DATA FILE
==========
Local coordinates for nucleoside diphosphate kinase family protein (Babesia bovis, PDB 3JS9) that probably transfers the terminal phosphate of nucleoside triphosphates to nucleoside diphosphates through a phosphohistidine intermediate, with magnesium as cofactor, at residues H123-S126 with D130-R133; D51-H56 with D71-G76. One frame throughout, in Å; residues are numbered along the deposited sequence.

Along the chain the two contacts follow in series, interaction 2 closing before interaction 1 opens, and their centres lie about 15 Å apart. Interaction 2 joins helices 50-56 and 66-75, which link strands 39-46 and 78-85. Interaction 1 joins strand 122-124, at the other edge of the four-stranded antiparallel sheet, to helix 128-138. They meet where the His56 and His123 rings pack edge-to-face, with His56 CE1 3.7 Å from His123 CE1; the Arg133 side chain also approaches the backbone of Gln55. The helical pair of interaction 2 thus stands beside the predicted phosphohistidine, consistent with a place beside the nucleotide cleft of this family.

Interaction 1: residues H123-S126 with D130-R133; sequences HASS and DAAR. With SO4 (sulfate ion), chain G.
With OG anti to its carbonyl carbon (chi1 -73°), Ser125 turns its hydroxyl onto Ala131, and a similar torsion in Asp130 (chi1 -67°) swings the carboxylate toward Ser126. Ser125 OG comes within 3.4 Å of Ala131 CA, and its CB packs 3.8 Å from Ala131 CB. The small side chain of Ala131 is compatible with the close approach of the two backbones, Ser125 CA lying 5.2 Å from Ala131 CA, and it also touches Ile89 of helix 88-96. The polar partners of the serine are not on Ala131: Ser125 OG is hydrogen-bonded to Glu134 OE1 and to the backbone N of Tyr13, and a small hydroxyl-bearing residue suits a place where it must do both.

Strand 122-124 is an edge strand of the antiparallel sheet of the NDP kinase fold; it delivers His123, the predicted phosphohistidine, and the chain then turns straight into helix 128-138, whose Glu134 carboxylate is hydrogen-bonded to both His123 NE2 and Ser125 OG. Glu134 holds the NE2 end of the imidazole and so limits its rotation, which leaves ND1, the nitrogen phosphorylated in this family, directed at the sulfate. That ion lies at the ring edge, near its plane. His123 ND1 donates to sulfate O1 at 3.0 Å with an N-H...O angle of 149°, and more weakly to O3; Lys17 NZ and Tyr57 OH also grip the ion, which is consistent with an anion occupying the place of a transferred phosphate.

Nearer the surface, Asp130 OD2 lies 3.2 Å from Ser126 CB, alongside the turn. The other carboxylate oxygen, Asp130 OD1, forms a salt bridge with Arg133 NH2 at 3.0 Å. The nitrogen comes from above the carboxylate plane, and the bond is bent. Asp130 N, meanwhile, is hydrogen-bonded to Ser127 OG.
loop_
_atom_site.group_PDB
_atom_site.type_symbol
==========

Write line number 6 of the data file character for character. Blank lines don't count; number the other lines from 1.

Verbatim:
Nearer the surface, Asp130 OD2 lies 3.2 Å from Ser126 CB, alongside the turn. The other carboxylate oxygen, Asp130 OD1, forms a salt bridge with Arg133 NH2 at 3.0 Å. The nitrogen comes from above the carboxylate plane, and the bond is bent. Asp130 N, meanwhile, is hydrogen-bonded to Ser127 OG.